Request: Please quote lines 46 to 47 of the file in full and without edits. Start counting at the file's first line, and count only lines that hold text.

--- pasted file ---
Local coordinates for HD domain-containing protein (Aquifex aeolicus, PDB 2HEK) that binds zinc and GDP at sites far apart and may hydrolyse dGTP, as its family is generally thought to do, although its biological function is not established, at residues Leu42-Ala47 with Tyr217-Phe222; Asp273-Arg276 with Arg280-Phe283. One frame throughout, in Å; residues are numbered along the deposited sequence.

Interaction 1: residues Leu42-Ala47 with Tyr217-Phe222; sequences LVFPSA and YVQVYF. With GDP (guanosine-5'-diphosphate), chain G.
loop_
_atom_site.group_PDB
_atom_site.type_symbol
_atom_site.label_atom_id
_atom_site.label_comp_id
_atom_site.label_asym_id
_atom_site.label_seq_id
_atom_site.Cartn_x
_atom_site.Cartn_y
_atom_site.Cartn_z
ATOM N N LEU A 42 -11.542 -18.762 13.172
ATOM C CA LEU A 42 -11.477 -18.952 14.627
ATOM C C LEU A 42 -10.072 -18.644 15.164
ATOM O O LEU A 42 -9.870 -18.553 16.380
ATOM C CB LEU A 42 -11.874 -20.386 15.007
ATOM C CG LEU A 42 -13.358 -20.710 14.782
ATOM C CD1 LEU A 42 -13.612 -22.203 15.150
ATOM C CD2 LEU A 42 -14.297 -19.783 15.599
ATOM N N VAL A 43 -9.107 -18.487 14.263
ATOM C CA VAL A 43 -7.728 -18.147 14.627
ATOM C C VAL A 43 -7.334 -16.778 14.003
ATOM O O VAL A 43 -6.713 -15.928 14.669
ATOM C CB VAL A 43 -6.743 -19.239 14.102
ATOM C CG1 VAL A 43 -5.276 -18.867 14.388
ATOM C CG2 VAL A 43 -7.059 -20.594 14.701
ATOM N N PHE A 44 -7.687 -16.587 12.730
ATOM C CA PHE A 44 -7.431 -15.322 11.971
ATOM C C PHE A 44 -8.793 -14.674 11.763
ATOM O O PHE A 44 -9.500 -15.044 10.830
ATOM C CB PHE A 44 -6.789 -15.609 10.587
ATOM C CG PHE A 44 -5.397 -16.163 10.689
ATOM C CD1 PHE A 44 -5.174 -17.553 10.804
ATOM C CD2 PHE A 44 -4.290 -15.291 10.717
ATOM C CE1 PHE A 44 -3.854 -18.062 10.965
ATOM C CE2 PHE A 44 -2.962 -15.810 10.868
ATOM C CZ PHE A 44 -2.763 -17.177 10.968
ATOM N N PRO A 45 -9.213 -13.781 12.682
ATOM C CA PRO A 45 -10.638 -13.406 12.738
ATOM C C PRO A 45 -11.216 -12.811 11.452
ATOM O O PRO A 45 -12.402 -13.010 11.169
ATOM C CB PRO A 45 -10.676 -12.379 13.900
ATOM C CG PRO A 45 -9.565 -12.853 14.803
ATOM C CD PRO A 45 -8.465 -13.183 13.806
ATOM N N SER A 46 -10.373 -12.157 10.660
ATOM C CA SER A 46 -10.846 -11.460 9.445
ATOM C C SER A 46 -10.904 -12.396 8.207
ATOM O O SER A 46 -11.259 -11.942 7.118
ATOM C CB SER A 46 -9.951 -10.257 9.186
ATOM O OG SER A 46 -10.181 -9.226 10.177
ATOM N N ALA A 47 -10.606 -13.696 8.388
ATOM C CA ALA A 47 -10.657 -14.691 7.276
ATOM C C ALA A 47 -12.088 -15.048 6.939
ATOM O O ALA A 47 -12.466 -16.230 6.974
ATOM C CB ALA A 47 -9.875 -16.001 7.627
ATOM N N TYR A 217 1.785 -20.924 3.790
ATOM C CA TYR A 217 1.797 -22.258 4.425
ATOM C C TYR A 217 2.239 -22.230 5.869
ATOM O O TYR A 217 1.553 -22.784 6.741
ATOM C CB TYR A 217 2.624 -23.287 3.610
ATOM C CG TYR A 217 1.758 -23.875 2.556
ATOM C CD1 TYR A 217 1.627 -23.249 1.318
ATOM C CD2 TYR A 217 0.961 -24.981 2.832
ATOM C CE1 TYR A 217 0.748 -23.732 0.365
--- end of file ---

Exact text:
ATOM N N SER A 46 -10.373 -12.157 10.660
ATOM C CA SER A 46 -10.846 -11.460 9.445